What does it mean when a bond has a put option?

By Chad Langager AAA
A:

A put option on a bond is a provision that allows the holder of the bond the right to force the issuer to pay back the principal on the bond. A put option gives the bond holder the ability to receive the principal of the bond whenever they want before maturity for whatever reason. If the bond holder feels that the prospects of the company are weakening, which could lower its ability to pay off its debts, they can simply force the issuerer to repurchase their bond through the put provision. It also could be a situation in which interest rates have risen since the bond was intially purchased, and the bond holder feels that they can get a better return now in other investments.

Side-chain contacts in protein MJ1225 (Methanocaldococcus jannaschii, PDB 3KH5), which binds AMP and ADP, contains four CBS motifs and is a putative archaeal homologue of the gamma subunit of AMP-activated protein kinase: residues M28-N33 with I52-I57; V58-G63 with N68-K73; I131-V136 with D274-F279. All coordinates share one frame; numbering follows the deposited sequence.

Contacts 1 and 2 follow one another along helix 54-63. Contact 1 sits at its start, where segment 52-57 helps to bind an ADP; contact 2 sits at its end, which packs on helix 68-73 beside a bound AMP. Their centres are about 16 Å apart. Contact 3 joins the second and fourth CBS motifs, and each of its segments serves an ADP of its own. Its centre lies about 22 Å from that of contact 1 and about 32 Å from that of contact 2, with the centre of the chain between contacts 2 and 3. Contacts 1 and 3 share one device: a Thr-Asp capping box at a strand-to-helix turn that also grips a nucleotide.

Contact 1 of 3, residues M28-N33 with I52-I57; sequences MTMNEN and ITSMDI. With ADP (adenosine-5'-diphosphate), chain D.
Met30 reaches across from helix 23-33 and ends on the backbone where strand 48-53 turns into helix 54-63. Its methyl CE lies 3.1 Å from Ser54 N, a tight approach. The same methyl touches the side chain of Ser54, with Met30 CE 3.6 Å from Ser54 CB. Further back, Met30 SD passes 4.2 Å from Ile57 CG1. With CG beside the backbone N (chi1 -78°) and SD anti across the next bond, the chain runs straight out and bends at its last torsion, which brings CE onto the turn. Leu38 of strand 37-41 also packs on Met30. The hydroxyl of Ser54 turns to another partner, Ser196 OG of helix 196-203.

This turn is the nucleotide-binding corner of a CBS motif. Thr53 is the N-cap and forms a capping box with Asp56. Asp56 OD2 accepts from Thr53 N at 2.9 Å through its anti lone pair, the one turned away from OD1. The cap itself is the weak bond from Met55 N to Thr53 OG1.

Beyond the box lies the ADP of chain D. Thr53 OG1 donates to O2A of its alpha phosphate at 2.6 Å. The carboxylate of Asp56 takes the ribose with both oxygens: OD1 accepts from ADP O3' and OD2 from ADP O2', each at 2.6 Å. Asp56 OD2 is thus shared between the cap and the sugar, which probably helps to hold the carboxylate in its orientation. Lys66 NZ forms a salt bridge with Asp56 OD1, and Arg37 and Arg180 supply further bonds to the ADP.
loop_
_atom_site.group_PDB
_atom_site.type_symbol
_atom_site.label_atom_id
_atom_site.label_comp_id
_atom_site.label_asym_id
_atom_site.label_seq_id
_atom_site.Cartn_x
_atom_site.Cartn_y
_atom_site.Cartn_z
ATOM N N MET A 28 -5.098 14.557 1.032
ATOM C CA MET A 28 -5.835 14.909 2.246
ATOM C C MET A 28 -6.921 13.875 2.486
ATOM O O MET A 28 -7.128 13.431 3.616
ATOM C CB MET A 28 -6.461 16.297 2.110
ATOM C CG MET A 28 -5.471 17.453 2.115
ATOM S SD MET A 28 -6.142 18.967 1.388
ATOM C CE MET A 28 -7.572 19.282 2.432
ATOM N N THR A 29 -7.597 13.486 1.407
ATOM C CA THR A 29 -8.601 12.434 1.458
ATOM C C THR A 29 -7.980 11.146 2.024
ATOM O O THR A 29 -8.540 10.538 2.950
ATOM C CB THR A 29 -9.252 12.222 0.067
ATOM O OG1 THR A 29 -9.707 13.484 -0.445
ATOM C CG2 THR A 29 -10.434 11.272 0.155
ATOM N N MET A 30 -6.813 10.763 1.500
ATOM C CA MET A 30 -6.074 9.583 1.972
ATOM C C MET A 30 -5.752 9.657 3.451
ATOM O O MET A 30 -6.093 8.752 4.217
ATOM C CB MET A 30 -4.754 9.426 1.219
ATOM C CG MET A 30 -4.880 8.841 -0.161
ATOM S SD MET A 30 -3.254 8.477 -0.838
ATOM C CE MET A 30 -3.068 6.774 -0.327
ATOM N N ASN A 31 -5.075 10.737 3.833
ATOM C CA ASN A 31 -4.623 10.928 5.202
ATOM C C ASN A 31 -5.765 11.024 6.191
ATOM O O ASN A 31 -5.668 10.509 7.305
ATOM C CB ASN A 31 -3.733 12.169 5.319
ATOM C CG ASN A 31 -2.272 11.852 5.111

Another benefit to a bond with this provision is that it removes the pricing risk bond holders face when they attempt to sell the bond into the secondary market, where they may have to sell at a discount. The provision adds an extra layer of security for bond holders - as it gives them a safe exit strategy. Because this option is favorable for bond holders, it will be sold at a premium to a comparable bond without the put provision.

Bonds with a put option are referred to as put bonds or putable bonds. This is the opposite of a call option provision which allows the issuer to redeem all of the outstanding bonds. The exact terms and details of the provision is discussed in the bond indenture.

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